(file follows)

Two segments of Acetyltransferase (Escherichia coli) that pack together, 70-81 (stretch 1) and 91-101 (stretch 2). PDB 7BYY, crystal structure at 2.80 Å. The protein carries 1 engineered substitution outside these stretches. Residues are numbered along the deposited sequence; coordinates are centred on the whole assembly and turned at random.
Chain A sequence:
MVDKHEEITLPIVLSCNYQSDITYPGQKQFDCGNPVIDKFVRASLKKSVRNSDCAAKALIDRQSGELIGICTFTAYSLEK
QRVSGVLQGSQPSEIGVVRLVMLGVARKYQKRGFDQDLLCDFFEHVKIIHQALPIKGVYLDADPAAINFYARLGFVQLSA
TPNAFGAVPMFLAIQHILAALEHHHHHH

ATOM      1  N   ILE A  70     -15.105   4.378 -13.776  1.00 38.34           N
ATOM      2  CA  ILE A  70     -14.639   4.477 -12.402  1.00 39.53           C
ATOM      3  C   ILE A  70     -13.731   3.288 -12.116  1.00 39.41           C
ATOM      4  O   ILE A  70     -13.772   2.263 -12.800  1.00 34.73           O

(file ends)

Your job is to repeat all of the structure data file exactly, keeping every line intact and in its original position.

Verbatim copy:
Two segments of Acetyltransferase (Escherichia coli) that pack together, 70-81 (stretch 1) and 91-101 (stretch 2). PDB 7BYY, crystal structure at 2.80 Å. The protein carries 1 engineered substitution outside these stretches. Residues are numbered along the deposited sequence; coordinates are centred on the whole assembly and turned at random.
Chain A sequence:
MVDKHEEITLPIVLSCNYQSDITYPGQKQFDCGNPVIDKFVRASLKKSVRNSDCAAKALIDRQSGELIGICTFTAYSLEK
QRVSGVLQGSQPSEIGVVRLVMLGVARKYQKRGFDQDLLCDFFEHVKIIHQALPIKGVYLDADPAAINFYARLGFVQLSA
TPNAFGAVPMFLAIQHILAALEHHHHHH

ATOM      1  N   ILE A  70     -15.105   4.378 -13.776  1.00 38.34           N
ATOM      2  CA  ILE A  70     -14.639   4.477 -12.402  1.00 39.53           C
ATOM      3  C   ILE A  70     -13.731   3.288 -12.116  1.00 39.41           C
ATOM      4  O   ILE A  70     -13.772   2.263 -12.800  1.00 34.73           O